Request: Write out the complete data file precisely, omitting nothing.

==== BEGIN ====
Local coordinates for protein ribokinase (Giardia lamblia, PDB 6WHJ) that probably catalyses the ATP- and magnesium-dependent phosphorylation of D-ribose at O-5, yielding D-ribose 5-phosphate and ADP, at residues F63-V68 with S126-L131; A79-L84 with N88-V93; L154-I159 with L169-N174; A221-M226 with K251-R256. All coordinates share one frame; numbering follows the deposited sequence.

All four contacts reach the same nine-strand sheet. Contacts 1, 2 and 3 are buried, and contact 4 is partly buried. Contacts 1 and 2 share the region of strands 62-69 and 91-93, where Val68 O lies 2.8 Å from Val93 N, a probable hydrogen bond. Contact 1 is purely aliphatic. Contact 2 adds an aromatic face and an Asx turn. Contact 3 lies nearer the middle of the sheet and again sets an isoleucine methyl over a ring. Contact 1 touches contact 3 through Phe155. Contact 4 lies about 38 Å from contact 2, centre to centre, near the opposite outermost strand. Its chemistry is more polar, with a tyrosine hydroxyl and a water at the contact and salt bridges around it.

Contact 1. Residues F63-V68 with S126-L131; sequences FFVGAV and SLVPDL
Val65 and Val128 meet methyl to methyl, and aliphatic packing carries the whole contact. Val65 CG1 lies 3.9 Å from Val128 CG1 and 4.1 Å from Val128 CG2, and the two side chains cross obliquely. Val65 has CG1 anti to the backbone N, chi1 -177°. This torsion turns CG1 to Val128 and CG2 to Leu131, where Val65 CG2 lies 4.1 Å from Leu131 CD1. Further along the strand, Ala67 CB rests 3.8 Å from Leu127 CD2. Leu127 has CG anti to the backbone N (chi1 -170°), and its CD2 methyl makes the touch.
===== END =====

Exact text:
Local coordinates for protein ribokinase (Giardia lamblia, PDB 6WHJ) that probably catalyses the ATP- and magnesium-dependent phosphorylation of D-ribose at O-5, yielding D-ribose 5-phosphate and ADP, at residues F63-V68 with S126-L131; A79-L84 with N88-V93; L154-I159 with L169-N174; A221-M226 with K251-R256. All coordinates share one frame; numbering follows the deposited sequence.

All four contacts reach the same nine-strand sheet. Contacts 1, 2 and 3 are buried, and contact 4 is partly buried. Contacts 1 and 2 share the region of strands 62-69 and 91-93, where Val68 O lies 2.8 Å from Val93 N, a probable hydrogen bond. Contact 1 is purely aliphatic. Contact 2 adds an aromatic face and an Asx turn. Contact 3 lies nearer the middle of the sheet and again sets an isoleucine methyl over a ring. Contact 1 touches contact 3 through Phe155. Contact 4 lies about 38 Å from contact 2, centre to centre, near the opposite outermost strand. Its chemistry is more polar, with a tyrosine hydroxyl and a water at the contact and salt bridges around it.

Contact 1. Residues F63-V68 with S126-L131; sequences FFVGAV and SLVPDL
Val65 and Val128 meet methyl to methyl, and aliphatic packing carries the whole contact. Val65 CG1 lies 3.9 Å from Val128 CG1 and 4.1 Å from Val128 CG2, and the two side chains cross obliquely. Val65 has CG1 anti to the backbone N, chi1 -177°. This torsion turns CG1 to Val128 and CG2 to Leu131, where Val65 CG2 lies 4.1 Å from Leu131 CD1. Further along the strand, Ala67 CB rests 3.8 Å from Leu127 CD2. Leu127 has CG anti to the backbone N (chi1 -170°), and its CD2 methyl makes the touch.